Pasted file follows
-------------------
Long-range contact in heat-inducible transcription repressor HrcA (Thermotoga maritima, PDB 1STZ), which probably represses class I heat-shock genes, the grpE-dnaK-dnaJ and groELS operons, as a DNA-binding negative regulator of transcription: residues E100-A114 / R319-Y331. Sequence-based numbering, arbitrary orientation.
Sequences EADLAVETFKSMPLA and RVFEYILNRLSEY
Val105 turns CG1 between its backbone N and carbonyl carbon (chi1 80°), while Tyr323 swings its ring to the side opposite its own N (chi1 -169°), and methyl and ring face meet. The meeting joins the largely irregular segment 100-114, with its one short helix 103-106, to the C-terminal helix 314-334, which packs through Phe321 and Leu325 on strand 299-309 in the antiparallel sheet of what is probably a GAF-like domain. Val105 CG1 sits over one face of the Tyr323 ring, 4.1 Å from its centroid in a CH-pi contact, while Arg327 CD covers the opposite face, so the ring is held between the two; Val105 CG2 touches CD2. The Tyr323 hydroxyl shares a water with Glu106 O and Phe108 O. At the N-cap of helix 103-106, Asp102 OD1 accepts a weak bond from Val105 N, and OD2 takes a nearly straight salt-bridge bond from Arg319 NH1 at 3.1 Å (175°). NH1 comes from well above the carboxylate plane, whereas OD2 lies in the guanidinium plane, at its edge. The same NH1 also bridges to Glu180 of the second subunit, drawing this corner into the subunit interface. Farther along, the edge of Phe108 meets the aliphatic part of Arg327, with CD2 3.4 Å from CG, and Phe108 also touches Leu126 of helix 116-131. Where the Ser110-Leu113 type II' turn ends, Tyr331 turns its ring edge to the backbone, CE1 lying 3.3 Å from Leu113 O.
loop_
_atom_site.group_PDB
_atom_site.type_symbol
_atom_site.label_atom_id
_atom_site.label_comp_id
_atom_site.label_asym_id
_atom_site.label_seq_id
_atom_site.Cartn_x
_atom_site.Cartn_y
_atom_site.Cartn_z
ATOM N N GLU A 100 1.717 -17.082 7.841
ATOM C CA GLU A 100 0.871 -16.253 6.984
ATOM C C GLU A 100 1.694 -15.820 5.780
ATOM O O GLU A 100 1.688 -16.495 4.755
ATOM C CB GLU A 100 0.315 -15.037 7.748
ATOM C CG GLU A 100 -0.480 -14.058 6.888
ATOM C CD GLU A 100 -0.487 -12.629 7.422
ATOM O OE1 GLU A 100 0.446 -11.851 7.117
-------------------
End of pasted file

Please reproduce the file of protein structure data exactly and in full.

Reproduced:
Long-range contact in heat-inducible transcription repressor HrcA (Thermotoga maritima, PDB 1STZ), which probably represses class I heat-shock genes, the grpE-dnaK-dnaJ and groELS operons, as a DNA-binding negative regulator of transcription: residues E100-A114 / R319-Y331. Sequence-based numbering, arbitrary orientation.
Sequences EADLAVETFKSMPLA and RVFEYILNRLSEY
Val105 turns CG1 between its backbone N and carbonyl carbon (chi1 80°), while Tyr323 swings its ring to the side opposite its own N (chi1 -169°), and methyl and ring face meet. The meeting joins the largely irregular segment 100-114, with its one short helix 103-106, to the C-terminal helix 314-334, which packs through Phe321 and Leu325 on strand 299-309 in the antiparallel sheet of what is probably a GAF-like domain. Val105 CG1 sits over one face of the Tyr323 ring, 4.1 Å from its centroid in a CH-pi contact, while Arg327 CD covers the opposite face, so the ring is held between the two; Val105 CG2 touches CD2. The Tyr323 hydroxyl shares a water with Glu106 O and Phe108 O. At the N-cap of helix 103-106, Asp102 OD1 accepts a weak bond from Val105 N, and OD2 takes a nearly straight salt-bridge bond from Arg319 NH1 at 3.1 Å (175°). NH1 comes from well above the carboxylate plane, whereas OD2 lies in the guanidinium plane, at its edge. The same NH1 also bridges to Glu180 of the second subunit, drawing this corner into the subunit interface. Farther along, the edge of Phe108 meets the aliphatic part of Arg327, with CD2 3.4 Å from CG, and Phe108 also touches Leu126 of helix 116-131. Where the Ser110-Leu113 type II' turn ends, Tyr331 turns its ring edge to the backbone, CE1 lying 3.3 Å from Leu113 O.
loop_
_atom_site.group_PDB
_atom_site.type_symbol
_atom_site.label_atom_id
_atom_site.label_comp_id
_atom_site.label_asym_id
_atom_site.label_seq_id
_atom_site.Cartn_x
_atom_site.Cartn_y
_atom_site.Cartn_z
ATOM N N GLU A 100 1.717 -17.082 7.841
ATOM C CA GLU A 100 0.871 -16.253 6.984
ATOM C C GLU A 100 1.694 -15.820 5.780
ATOM O O GLU A 100 1.688 -16.495 4.755
ATOM C CB GLU A 100 0.315 -15.037 7.748
ATOM C CG GLU A 100 -0.480 -14.058 6.888
ATOM C CD GLU A 100 -0.487 -12.629 7.422
ATOM O OE1 GLU A 100 0.446 -11.851 7.117